Sore mouth

You may develop a sore mouth or ulcers due to your chemotherapy. You will be prescribed some mouthwashes. Inform your doctor or nurse if your mouth becomes sore or you develop ulcers. You may also experience some taste changes, which will resolve after you finish your treatment.

Diarrhoea

If Diarrhoea occurs it can be easily controlled with medicine. It is important to drink plenty of fluid if you experience diarrhoea and to inform your doctor or nurse.

Skin changes

Mercaptopurine can cause a rash, which may be itchy. Your doctor can prescribe medicine to help with this.

Additional information

Mercaptopurine interacts with a number of drugs, including allopurinol, warfarin and muscle relaxants.

  • Allopurinol is a medicine that is commonly given to people having chemotherapy to help reduce a high uric acid in the blood.  To prevent the interaction you will usually be told to stop taking allopurinol before you start taking mercaptopurine.
  • Warfarin is an anticoagulatant used to thin a persons blood. Mercaptopurine can intervere with the working of this drug, so it is important that the doctor monitors your clotting levels regularly.
  • Mercaptopurine can also decrease the effectiveness of muscle relaxant tables and close monitoring is required.

Your doctor can give you further advice about this. It is important to follow the instructions given to you by the doctor.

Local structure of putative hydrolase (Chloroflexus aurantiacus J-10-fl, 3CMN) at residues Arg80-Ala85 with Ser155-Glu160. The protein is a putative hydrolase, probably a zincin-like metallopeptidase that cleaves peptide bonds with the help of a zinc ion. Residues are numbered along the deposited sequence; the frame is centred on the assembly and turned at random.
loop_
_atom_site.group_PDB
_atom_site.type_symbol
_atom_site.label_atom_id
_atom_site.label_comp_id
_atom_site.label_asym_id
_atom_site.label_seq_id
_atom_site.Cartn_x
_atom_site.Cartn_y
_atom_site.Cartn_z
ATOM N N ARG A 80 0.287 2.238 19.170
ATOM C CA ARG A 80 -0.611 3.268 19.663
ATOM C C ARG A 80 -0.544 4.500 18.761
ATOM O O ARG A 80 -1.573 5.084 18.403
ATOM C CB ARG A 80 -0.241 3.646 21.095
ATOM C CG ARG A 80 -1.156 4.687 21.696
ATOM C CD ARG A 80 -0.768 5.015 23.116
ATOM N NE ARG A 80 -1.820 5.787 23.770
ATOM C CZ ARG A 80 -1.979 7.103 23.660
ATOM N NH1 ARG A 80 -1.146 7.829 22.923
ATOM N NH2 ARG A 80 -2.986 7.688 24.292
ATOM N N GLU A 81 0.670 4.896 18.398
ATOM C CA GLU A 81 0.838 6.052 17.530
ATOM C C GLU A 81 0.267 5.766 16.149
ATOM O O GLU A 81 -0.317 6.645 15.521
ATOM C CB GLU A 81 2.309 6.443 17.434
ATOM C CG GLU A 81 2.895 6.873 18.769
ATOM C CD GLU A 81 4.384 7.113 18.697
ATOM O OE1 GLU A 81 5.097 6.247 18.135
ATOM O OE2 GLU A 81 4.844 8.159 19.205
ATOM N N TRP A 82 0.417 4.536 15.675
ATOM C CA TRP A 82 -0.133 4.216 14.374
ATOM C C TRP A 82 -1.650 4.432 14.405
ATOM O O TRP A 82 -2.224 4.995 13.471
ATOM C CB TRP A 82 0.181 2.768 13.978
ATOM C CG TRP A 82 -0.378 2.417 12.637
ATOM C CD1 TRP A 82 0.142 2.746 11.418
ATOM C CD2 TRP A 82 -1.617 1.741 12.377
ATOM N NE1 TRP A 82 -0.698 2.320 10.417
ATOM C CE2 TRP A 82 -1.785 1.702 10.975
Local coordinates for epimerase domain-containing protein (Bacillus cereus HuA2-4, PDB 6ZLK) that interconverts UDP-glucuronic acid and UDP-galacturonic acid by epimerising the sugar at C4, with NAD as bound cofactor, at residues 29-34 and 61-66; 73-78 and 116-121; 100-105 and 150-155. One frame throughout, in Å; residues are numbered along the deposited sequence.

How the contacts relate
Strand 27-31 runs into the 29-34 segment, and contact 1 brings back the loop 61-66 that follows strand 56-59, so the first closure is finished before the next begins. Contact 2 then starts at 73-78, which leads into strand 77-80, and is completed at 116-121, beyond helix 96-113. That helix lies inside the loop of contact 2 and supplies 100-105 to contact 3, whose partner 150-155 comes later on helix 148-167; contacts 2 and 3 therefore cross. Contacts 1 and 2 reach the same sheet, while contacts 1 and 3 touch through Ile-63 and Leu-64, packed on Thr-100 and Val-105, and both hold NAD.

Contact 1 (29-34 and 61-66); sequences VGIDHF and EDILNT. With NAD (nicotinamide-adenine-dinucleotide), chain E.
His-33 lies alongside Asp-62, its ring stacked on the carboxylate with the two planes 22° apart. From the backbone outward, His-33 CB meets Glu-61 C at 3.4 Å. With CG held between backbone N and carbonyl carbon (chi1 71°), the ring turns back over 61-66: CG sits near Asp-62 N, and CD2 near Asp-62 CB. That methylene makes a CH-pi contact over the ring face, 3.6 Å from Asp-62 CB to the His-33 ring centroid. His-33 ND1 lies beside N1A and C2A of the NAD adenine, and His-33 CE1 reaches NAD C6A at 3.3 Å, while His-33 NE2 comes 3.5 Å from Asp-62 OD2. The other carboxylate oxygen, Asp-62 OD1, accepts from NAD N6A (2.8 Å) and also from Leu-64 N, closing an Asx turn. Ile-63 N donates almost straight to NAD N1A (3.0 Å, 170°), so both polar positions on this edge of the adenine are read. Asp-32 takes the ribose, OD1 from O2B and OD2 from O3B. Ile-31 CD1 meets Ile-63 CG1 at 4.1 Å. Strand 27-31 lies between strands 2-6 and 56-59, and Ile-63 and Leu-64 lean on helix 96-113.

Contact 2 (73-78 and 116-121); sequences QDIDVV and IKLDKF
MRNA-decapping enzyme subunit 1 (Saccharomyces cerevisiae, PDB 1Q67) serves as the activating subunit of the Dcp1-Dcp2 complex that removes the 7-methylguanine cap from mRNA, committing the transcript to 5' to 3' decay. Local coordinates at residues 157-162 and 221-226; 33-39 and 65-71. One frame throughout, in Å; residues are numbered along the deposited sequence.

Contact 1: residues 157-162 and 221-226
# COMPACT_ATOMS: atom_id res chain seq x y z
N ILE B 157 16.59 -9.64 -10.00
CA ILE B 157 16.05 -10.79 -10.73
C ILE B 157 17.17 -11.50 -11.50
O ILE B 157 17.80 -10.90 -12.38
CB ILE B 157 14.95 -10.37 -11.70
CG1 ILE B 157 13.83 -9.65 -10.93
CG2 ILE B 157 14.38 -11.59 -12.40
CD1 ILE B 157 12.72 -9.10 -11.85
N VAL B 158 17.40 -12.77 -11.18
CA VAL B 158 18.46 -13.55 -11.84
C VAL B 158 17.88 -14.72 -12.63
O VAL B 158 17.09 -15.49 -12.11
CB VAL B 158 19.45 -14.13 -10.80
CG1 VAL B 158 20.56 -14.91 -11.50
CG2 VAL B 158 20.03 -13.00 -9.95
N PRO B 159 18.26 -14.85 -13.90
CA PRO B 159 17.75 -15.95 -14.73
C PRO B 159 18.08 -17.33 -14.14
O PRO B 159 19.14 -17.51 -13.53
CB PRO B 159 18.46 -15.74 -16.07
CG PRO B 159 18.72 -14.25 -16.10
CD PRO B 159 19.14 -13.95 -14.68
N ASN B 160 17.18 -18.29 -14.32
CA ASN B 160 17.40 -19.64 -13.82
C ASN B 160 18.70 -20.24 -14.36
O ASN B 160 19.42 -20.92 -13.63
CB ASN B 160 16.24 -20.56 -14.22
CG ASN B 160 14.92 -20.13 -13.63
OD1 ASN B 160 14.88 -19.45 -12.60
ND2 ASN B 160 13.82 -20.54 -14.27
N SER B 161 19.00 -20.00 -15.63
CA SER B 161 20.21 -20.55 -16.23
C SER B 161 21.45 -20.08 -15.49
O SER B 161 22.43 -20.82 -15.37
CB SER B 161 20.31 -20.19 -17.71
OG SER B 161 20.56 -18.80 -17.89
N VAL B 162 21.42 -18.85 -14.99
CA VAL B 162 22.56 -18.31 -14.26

Other medications

It is important to inform your doctor of any medications that you are taking, including over the counter medications or herbal drugs as they can interfere with some chemotherapy drugs.

Fertility

It is important to discuss this with your doctor as your fertility may be affected by mercaptopurine.

Contraception

It is important to use a reliable form of contraception while you are on treatment and for at least two years after your treatment has completed. It is not advised to get pregnant or father a child while on treatment as the drugs may affect the foetus.

Remember

  • Store the  tablets in a cool, dry place
  • Keep the tablets in a safe place where children cannot reach them.
  • Take your capsules at the right times as directed by your doctor.
  • If your doctor decides to stop the treatment, return any remaining capsules to the pharmacist. Do not flush them down the toilet or throw them away
  • If you forget to take a capsule do not take a double dose. Tell your doctor.
  • If you vomit soon after taking your tablets inform your doctor.

References:

  • British National Formulary. British Medical Association and Royal Pharmaceutical Society of Great Britian, March 2002
  • The Chemotherapy Source Book (2rd edition). Ed. Perry. Lippincott Williams and Wilkins, 1997
  • The Royal Marsden Hospital Handbook of Cancer Chemotherapy. Ed. Brightwood, D., Ford, H., Johnston, S., Ross, P. and Wood, M.